Does ‘2001: A Space Odyssey’ Deserve a Second Chance?

2001 A Space OdysseyIn their weekly chat about the greatest movies ever made, Landon and Cole discussed Stanley Kubrick‘s 2001: A Space Odyssey. Here’s each of their first impressions on the film:

Landon: “I had never seen anything like it. It opened my eyes up to the possibilities of what cinema can do. So yes, 2001 forced me into loving movies. I had no choice. That bastard.”

Cole: “For me, 2001 was garbage when I saw it in high school. It was the easy emptiness that can trick people into thinking it’s brilliant. […] but after seeing it again with adult eyes, everything just snapped into place. It also helped that I learned some patience through other movies.”

‘The Poseidon Adventure’ Vs. ‘Titanic’

Titanic

In his Over/Under column, Nathan compared the sinking ship movies The Poseidon Adventure and Titanic, calling the former overrated and the latter underrated. From the argument on why James Cameron‘s historical disaster film deserves more praise:

“Sure, The Poseidon Adventure is known for its upside down sets, and maybe with good reason, but if we’re going to start throwing around praise for set building, then Titanic has to be at the top of the list of films deserving of some verbal affection. The sets here are huge, elaborate, and so much more expansive than the ones in Poseidon. That film has the one ballroom set, sure, but watching Titanic really gives you a sense of the geography of the ship and how everything actually looked—instructing as well as providing impressively large spaces. The movie completely immerses you in the world of the ship, and only relies on generic service tunnels as sets in the few scenes where it’s appropriate.”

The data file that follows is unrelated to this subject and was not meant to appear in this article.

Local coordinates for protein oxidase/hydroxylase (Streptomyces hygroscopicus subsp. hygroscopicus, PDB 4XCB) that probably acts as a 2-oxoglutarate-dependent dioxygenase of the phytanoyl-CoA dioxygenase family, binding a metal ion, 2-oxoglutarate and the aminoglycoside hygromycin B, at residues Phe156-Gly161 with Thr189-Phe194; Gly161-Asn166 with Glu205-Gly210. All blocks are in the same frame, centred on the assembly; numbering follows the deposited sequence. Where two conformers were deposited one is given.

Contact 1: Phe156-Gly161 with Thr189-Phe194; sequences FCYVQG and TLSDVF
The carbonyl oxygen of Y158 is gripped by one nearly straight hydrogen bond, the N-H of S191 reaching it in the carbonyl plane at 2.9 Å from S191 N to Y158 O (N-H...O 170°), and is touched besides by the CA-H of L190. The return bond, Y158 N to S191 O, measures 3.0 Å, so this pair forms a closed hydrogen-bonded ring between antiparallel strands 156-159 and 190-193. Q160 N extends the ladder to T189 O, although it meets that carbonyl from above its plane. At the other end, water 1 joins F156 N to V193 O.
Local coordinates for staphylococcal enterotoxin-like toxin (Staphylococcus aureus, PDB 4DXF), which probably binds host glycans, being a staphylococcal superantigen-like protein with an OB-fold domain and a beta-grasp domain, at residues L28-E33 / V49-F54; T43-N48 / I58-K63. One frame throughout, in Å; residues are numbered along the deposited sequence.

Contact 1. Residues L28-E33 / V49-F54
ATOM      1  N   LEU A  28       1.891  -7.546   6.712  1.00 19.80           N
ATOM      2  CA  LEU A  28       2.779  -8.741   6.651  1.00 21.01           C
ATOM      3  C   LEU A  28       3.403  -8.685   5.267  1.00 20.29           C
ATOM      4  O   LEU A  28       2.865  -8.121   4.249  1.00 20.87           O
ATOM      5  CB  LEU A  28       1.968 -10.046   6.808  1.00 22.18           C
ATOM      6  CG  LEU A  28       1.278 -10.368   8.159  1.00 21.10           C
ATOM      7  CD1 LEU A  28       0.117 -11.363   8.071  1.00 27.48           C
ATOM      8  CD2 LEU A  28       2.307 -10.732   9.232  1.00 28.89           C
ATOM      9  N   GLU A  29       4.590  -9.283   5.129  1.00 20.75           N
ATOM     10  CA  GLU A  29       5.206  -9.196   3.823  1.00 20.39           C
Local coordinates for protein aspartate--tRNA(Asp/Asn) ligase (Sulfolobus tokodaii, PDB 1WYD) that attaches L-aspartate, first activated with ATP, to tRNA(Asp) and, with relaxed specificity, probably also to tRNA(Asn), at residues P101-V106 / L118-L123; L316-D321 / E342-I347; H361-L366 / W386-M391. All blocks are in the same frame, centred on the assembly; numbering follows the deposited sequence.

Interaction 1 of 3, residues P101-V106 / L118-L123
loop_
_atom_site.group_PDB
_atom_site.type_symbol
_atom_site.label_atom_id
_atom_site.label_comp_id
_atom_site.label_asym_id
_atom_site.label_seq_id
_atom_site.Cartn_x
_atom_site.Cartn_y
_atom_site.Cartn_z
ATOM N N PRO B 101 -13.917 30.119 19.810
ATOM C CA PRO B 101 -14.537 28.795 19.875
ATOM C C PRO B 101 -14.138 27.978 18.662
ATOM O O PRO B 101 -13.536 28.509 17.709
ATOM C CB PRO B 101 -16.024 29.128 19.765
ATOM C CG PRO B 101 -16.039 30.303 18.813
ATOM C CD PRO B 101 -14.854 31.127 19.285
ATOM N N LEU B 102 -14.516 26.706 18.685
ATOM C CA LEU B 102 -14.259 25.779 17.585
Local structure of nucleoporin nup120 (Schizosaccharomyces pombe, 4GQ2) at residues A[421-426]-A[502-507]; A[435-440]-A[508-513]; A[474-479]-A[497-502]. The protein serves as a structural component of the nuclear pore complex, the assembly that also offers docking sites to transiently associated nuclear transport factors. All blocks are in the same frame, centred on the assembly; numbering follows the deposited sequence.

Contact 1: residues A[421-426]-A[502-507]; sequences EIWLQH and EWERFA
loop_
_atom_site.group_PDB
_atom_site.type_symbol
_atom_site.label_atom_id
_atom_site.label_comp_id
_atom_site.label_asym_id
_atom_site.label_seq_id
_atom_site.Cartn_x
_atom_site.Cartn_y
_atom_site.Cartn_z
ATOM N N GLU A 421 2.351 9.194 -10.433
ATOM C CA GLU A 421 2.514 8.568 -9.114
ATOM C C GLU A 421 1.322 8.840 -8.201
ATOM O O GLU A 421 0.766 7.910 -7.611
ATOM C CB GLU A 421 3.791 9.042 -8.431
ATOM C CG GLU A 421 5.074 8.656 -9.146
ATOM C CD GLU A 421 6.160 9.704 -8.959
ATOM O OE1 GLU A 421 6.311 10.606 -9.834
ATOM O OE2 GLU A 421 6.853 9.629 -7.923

The Secret Ingredients of 3 Great Films

Apocalypse Now

Cole looked at some factors that contributed to the greatness of the films Citizen Kane, The Curious Case of Benjamin Button and Apocalypse Now, to prove that simply watching movies is not enough of an education. One must dig deeper. Here’s a sample of one of these:

“The secret to Apocalypse Now, if there is one, is to just keep going. Even if it takes three years from cameras rolling to release. Even if millions of your own dollars are on the line. Even if the government keeps taking back your helicopters to curb a rebellion.

“The litany of things that went wrong with that production would make Murphy weep, but Francis Ford Coppola eventually delivered a masterpiece of filmmaking for United Artists.”

The 10 Worst Real Estate Listings Cinema Has to Offer

Sinister

The haunted house film Sinister opens on Friday, so in anticipation of that, Kevin put together some real estate listings for some of our favorite horror locations, including the homes in A Nightmare on Elm Street, The Amityville Horror, Poltergeist and Casper. From his intro:

“Movies have also taught us to ask what might be considered bizarre questions when deciding on a new place to live. Has anyone been killed with a nail gun in the living room? Does there happen to be a gateway to hell in the basement? How many former tenants have gone completely bat-shit crazy and murdered their entire families? (Note: if the answer is more than zero, you might want to reconsider renting or purchasing this home.)”

The Strange Roles of Tom Hardy

Tom Hardy in BronsonCole looked through the roles of The Dark Knight Rises star Tom Hardy for seemingly no other reason than the guy is awesome (the guy can refer to either Cole or Hardy). The actor also got some casting news this week (see below), so there’s some relevancy if you need it. From the bit on the title role in Bronson:

“This right here was his sick-minded shining moment. Nicholas Winding Refn‘s violent tone poem of a biopic was effectively Hardy grabbing audiences by the ears, punching them in the throat and leaving his name imprinted where their windpipe used to be. He ripped the phrase “tour de force” down from its pedestal and stomped on it for good measure.”

Additional reading: Tom Hardy Might Tackle Another Physically Demanding Role: Scaling Doug Liman’s ‘Everest’


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